Lindros says he's ready to play

9/13/2005 - NHL

Toronto Maple Leafs:
Eric Lindros says his concussion problems are over, according to the Toronto Sun.

Lindros was given a go-ahead earlier this month from renowned Montreal neurologist Karen Johnson, the specialist who has monitored Lindros' situation since 2000.

"Everything went very well," Lindros told the Sun during the Leafs' team medical reviews Monday. "There are no concerns."

Lindros said he is looking forward to beginning practice with the Leafs.

• Starting over Once a major cog in Toronto's Stanley Cup
contending teams of the late 1990s, Steve Thomas arrived at the
camp needing to prove himself all over again after 21
NHL seasons.

The 42-year-old free agent was invited on a tryout. "My ego is out the door," Thomas said on the first day of
camp. "It's totally out the door. I'll play any position or any
role they want me to play."

Thomas also had a tryout offer from Detroit but wanted to play
in Toronto, where he began his NHL career in 1984 and rejuvenated
it more than a decade later with a 28-goal season in 1998-99 and a
26-goal season in 1999-2000. Along the way, he scored some big
playoff goals for the Leafs.

New York Rangers:
Moments after Mark Messier announced his retirement Monday, Jaromir Jagr said he believes he is ill-suited to succeed him as Rangers captain, according to the New York Daily News.

"First of all, I don't think I will be the captain," Jagr told the Daily News after his precamp physical at the MSG Training Center in Greenburgh, N.Y. "Because you have to speak to the fans, in my opinion, it's a lot easier for a North American guy who speaks fluently in English. I wouldn't mind if the New York Rangers were in Czech [Republic]."

Colorado Avalanche: Brad May, the then-Vancouver forward who mentioned a "bounty" on Steve Moore, just weeks before the Canucks' Todd Bertuzzi jumped Moore from behind, is now an Avalanche player with regrets about the "bounty remark," the Denver Post said.

The remark led to May being one of the defendants in Moore's pending lawsuit in Denver District Court. Bertuzzi's brutal attack in March 2004 fractured neck vertebrae and caused a concussion that could possibly end Moore's career.

Eighteen months after the attack, Moore is recuperating and skating in the Toronto area, awaiting the written report on recent tests at the Cleveland Clinic, and hoping to soon come to Denver to work with the Avs' medical staff, the Post said.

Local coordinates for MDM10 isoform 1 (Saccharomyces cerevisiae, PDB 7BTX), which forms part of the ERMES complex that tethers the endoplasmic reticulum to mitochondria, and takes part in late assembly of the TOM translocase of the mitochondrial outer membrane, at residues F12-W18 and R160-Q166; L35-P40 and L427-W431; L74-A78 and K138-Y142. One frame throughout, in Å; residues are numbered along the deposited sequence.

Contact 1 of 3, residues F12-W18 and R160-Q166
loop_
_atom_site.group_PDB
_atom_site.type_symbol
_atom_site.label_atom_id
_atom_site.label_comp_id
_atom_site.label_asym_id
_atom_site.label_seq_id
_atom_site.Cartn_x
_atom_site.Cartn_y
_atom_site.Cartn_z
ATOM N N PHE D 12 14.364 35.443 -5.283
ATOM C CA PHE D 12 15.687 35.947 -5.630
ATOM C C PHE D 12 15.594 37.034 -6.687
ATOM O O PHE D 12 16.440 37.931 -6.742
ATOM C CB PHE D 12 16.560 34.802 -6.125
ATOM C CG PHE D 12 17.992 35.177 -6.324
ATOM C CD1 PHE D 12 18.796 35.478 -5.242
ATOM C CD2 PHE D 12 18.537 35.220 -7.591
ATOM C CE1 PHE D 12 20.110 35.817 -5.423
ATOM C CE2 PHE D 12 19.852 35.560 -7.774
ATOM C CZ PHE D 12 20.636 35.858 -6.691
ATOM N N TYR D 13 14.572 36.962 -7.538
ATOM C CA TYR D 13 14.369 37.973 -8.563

May, whose "bounty" remark in the wake of the Feb. 16, 2004, Canucks-Avs game at the Pepsi Center was cited as one of the justifications for the case being filed in Denver, will make $650,000 this season as the Avs' fourth-line left wing and enforcer.

"We all understand how regrettable it all was," May said Monday, when the Avalanche went through physical testing at the Pepsi Center on the eve of training camp. "I've played for a lot of years in this league with integrity and honor, and I'm proud to be who I am. I don't feel bad, but I feel the whole situation is regrettable - regrettable for the individual, for both teams and for hockey in general."

When he mentioned the "bounty," did he mean it?

"It was in jest," May said. "It was regrettable, there's no question about it."

St. Louis Blues: After a two-season absence, Scott Young
is returning to the Blues, who signed the veteran right wing to a one-year contract. Financial terms were not disclosed, but TSN of Canada reported
Young will receive $750,000.

Young, who turns 38 on Oct. 1, spent the last two seasons
with the Dallas Stars. Prior to that, he scored 107 goals and
had 98 assists in 298 games with the Blues from the 1998-99
season through the 2001-02 campaign.

Pittsburgh Penguins: The team re-signed defenseman Brooks Orpik. It wasn't clear how much Orpik will make this season, or the length of the contract. Orpik's agent, Lewis Gross, didn't immediately return a call for comment.

Orpik played six games for the Penguins during the 2002-2003 season. He has one goal, nine assists and 129 penalty minutes with the Penguins.

Washington Capitals:
Defenseman Ivan Majesky failed his physical
with the Capitals because of a knee injury and did not
attend training camp Tuesday.

The 6-foot-5, 230-pound Majesky signed a free-agent deal last
month. He hurt his knee playing for Slovakia at the World
Championships in May.

Majesky had never missed a game in two NHL seasons with Atlanta
and Florida.

Others not in camp Tuesday were draft pick Patrick McNeill, a
defenseman who had shoulder surgery and failed his physical Sunday
night; forward Andrew Cassels, who broke his cheekbone last week;
and forward Dainius Zubrus, who had arthroscopic knee surgery two
weeks ago.

Forwards Alexander Semin and Petr Sykora had problems obtaining
their visas but are expected to arrive this week.

Information from the Associated Press and SportsTicker was used in this report.